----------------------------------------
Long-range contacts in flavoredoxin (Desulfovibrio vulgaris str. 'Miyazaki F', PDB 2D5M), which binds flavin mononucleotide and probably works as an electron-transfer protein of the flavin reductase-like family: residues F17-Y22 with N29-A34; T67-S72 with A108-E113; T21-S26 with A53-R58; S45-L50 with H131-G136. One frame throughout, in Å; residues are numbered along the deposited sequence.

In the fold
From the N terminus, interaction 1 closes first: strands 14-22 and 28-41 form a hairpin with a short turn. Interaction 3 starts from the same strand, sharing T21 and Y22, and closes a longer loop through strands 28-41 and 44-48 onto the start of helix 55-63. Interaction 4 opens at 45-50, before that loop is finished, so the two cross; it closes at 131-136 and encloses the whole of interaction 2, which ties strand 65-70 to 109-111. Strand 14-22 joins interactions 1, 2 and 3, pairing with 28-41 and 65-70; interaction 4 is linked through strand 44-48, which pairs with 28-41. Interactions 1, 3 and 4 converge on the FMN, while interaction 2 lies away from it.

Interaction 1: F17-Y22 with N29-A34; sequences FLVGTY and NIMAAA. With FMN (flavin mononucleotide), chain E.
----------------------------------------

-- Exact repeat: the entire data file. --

Long-range contacts in flavoredoxin (Desulfovibrio vulgaris str. 'Miyazaki F', PDB 2D5M), which binds flavin mononucleotide and probably works as an electron-transfer protein of the flavin reductase-like family: residues F17-Y22 with N29-A34; T67-S72 with A108-E113; T21-S26 with A53-R58; S45-L50 with H131-G136. One frame throughout, in Å; residues are numbered along the deposited sequence.

In the fold
From the N terminus, interaction 1 closes first: strands 14-22 and 28-41 form a hairpin with a short turn. Interaction 3 starts from the same strand, sharing T21 and Y22, and closes a longer loop through strands 28-41 and 44-48 onto the start of helix 55-63. Interaction 4 opens at 45-50, before that loop is finished, so the two cross; it closes at 131-136 and encloses the whole of interaction 2, which ties strand 65-70 to 109-111. Strand 14-22 joins interactions 1, 2 and 3, pairing with 28-41 and 65-70; interaction 4 is linked through strand 44-48, which pairs with 28-41. Interactions 1, 3 and 4 converge on the FMN, while interaction 2 lies away from it.

Interaction 1: F17-Y22 with N29-A34; sequences FLVGTY and NIMAAA. With FMN (flavin mononucleotide), chain E.